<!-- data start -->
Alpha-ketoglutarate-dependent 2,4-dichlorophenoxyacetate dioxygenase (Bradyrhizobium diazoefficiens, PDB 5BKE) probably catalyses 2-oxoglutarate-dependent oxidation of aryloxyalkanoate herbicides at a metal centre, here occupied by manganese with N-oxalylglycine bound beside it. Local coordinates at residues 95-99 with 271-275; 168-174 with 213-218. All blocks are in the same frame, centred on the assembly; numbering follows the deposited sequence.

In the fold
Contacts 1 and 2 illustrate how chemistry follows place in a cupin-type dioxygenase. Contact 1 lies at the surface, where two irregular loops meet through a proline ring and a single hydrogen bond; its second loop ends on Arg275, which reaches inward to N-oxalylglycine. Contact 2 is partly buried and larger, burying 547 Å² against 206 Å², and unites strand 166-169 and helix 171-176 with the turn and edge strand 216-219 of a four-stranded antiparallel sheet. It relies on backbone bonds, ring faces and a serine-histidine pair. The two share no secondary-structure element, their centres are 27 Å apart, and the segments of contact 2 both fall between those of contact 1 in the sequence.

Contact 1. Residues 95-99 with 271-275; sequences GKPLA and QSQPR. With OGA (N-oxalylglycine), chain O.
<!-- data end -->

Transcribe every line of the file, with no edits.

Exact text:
Alpha-ketoglutarate-dependent 2,4-dichlorophenoxyacetate dioxygenase (Bradyrhizobium diazoefficiens, PDB 5BKE) probably catalyses 2-oxoglutarate-dependent oxidation of aryloxyalkanoate herbicides at a metal centre, here occupied by manganese with N-oxalylglycine bound beside it. Local coordinates at residues 95-99 with 271-275; 168-174 with 213-218. All blocks are in the same frame, centred on the assembly; numbering follows the deposited sequence.

In the fold
Contacts 1 and 2 illustrate how chemistry follows place in a cupin-type dioxygenase. Contact 1 lies at the surface, where two irregular loops meet through a proline ring and a single hydrogen bond; its second loop ends on Arg275, which reaches inward to N-oxalylglycine. Contact 2 is partly buried and larger, burying 547 Å² against 206 Å², and unites strand 166-169 and helix 171-176 with the turn and edge strand 216-219 of a four-stranded antiparallel sheet. It relies on backbone bonds, ring faces and a serine-histidine pair. The two share no secondary-structure element, their centres are 27 Å apart, and the segments of contact 2 both fall between those of contact 1 in the sequence.

Contact 1. Residues 95-99 with 271-275; sequences GKPLA and QSQPR. With OGA (N-oxalylglycine), chain O.